The pre-game intrigue was more than that, of course. The sheer size of the event and the talent seen in the semifinals had elevated the national interest in the final to heights not seen since Magic Johnson and Larry Bird, now the emerging superstars in the NBA, faced off three years earlier. Suddenly, the Final Four took on the national interest normally reserved for a Super Bowl, and in a stadium which had hosted two Super Bowls in the past five years, the media confluence seemed all but inevitable.
There was Dean Smith's Final Four near-misses, Smith's friendship with Georgetown's John Thompson, the novelty factor of Georgetown, a newcomer on the national stage, with the growing national awareness of a future star in Patrick Ewing. Through it all,
the game delivered. The 1982 championship game changed the way these games are seen. It was no longer a game, but a spectacle.
An audience estimated at 31 million tuned in for the show, and Act I opened with wonder. Thompson had told Ewing to set the tone inside by blocking the first six shots of the game, no matter what, in part to avoid the chance for Carolina to pick up early points on the run. Two blocks and four goaltends later, the crowd marveled at the reach of the freshman center. Georgetown had arrived on the big stage, and the audience settled in for a battle across the floor of the Superdome.
Georgetown's 12-6 lead seven minutes into the game was the largest lead of the game, and no team led by more than four for the rest of the game. The lead changed six times over the course of the first half, as the Tar Heels were led by a junior forward from Gastonia, NC in James Worthy and a freshman from Wilmington, NC gaining praise in ACC circles, but still unknown to much of the nation: a 6-5 guard named "Mike" Jordan. Georgetown answered with its own Gastonian, Eric Floyd, and with "Pat" Ewing in the middle, the teams volleyed back and forth. Worthy scored 12 of his 28 points in a first half run, but Georgetown held a 31-30 lead at the half--both teams were shooting over 50 percent between them.
The lead continued to change hands in the second--nine more times, in fact. A Ewing tip-in was met with a Worthy dunk; a Floyd jumper was matched with an outside shot from Jordan. Eric Smith would drive inside, and Sam Perkins would follow suit. Only in later years would fans realize the level of talent on the floor that night, and the epic battle to follow.
The second act was a heavyweight battle. Georgetown had maintained its halftime lead through much of the opening minutes of the vesper half, playing to its strengths on defense and using Ewing as an option inside. UNC made its run with 11:52 to play, when Worthy dunked over Floyd and picked up the basket and foul, 53-52. The teams held each other without a point for over three minutes in this era without the shot clock, until Worthy went inside for a second dunk and gave UNC a 54-53 lead with under eight minutes remaining. On the next series, Ewing went inside and dunked it over Perkins, 55-54.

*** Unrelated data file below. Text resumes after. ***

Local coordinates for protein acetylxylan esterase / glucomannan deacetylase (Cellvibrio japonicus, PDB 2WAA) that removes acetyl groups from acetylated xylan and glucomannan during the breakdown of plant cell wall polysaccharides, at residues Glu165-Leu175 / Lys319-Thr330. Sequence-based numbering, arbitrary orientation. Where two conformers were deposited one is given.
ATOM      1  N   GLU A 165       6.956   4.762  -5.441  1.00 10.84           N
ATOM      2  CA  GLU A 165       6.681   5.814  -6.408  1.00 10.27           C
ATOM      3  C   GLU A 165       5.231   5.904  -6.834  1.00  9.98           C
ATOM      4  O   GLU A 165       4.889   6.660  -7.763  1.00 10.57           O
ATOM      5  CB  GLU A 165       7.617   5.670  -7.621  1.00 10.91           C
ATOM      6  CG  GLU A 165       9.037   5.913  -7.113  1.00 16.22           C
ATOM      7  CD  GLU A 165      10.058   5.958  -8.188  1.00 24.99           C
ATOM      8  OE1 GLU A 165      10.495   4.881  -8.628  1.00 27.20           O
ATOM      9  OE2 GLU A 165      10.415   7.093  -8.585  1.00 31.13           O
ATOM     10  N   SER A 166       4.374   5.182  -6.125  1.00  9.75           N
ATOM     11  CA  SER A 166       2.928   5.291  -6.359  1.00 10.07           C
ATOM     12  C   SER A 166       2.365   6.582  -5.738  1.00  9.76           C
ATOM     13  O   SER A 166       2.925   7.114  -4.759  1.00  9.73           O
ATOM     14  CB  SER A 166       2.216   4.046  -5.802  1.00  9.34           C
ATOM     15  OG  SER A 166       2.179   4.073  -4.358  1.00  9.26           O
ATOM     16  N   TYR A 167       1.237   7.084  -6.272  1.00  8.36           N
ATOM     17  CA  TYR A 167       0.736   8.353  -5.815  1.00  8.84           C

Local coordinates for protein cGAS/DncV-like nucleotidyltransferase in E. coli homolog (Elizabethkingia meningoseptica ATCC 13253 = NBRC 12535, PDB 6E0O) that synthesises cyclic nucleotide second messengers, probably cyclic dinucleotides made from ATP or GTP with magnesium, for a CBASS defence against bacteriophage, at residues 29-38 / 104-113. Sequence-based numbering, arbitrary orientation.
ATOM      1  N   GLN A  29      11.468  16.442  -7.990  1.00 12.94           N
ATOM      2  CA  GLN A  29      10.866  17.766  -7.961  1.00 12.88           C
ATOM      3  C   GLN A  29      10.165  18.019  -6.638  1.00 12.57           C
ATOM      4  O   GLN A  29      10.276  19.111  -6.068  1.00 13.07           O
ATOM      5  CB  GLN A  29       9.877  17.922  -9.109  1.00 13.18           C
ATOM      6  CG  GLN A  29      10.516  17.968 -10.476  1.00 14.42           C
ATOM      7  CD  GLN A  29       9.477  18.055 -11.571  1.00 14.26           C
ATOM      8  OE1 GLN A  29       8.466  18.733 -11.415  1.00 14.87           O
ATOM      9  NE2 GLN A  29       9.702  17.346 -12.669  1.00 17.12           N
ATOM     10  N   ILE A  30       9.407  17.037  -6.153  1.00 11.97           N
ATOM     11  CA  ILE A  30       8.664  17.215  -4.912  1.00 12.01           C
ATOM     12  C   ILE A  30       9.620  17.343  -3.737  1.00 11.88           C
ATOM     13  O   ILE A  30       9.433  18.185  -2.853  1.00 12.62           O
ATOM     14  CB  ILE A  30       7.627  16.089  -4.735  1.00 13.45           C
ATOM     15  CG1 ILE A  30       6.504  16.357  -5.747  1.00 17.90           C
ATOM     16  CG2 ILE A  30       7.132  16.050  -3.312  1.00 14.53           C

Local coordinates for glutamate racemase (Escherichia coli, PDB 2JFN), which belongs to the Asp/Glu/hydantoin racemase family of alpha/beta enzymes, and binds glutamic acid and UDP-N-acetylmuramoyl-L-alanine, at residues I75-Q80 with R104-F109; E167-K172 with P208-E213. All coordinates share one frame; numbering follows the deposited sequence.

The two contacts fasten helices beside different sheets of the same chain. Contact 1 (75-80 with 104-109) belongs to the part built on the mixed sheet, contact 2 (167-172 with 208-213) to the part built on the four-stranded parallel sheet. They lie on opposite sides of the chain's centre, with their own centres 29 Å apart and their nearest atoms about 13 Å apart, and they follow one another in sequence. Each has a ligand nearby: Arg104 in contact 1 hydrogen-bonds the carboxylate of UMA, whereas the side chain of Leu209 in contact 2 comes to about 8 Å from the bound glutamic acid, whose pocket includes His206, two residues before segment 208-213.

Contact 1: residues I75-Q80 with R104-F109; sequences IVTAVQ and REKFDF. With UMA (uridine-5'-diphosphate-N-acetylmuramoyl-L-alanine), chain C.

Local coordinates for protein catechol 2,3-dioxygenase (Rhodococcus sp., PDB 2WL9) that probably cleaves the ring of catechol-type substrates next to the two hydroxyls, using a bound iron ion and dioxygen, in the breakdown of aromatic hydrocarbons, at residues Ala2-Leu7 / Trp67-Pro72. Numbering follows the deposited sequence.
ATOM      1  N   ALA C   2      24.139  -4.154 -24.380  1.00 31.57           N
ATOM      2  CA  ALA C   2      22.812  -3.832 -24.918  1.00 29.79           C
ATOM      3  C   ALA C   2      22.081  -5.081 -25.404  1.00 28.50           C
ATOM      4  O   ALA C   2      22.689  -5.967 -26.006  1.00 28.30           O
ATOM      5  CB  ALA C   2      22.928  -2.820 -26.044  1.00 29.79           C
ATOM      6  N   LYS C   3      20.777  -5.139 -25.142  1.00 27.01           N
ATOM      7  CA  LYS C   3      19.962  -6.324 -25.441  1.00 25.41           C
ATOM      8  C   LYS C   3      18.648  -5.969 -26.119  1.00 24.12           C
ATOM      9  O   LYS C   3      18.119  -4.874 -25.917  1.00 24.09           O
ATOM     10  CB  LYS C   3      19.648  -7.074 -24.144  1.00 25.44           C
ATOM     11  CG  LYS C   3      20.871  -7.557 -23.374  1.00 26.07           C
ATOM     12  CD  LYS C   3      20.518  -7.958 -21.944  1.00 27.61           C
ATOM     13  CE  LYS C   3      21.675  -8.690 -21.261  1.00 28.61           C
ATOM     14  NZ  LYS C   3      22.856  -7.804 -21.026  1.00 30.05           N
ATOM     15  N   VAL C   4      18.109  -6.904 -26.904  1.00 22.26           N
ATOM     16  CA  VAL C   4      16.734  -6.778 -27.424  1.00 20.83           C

Georgetown held Carolina on its next possession and Ed Spriggs added two free throws, 57-54. Carolina muscled inside, picking up free throws on its next three possessions to go up 59-56, with Ewing picking up a key fourth foul in the process. Thompson opted to keep Ewing in for the remainder of the game.
On the next series, Brown drove, was fouled, and connected on free throws. Now 59-58, Smith began to slow the pace of the game to the Tar Heels' liking. With 3:25 left, Jordan entered the lane and took a high arching jumper over Ewing, 61-58. A minute later, Ewing went inside with a jumper of his own, 61-60. It would now come down to one or two possessions per each team, and the tension was undeniable.
Act III of the drama began in the final two minutes. With UNC in its famous "Four Corners" spread/stall offense, still up one, forward Matt Doherty was fouled by Georgetown's Eric Smith with 1:19 remaining, still up one at 61-60. Doherty missed the front end of the one and one, and the Hoyas were back in business. Thirty two seconds later, Floyd hit a jumper in the lane, and Georgetown had taken the lead, 62-61. "Very suddenly," wrote Phil Musick of the Pittsburgh Post-Gazette, "there was no time to employ the Four Corners."
UNC's Dean Smith, not known for calling time outs late in games, did so at the 0:32 mark. Smith drew up two plays, one for a man to man defense if employed by the Hoyas, one for a zone defense. He recalled later that "I had a hunch we could wind up with Jordan as the shooter if the Hoyas were in a zone."
Georgetown returned to the zone.
Guard Jimmy Black set up the play and spotted Jordan on the left wing, who shook off Georgetown's Eric Smith and got open for a second. Black fired the pass to Jordan, who let loose a 15 footer with 17 seconds remaining. Jordan remarked after the game he had thought about a shot to win the game all weekend, and was determined to do so if given the opportunity.
"The play was designed for Mike to shoot the jumper," said Black. "They were in a 1-3-1 some and he should have had about a 15-foot shot after we passed it a couple of times."
With the birth of the Michael Jordan legend, the Tar Heels had retained the lead, 63-62, but the Hoyas would have one last chance.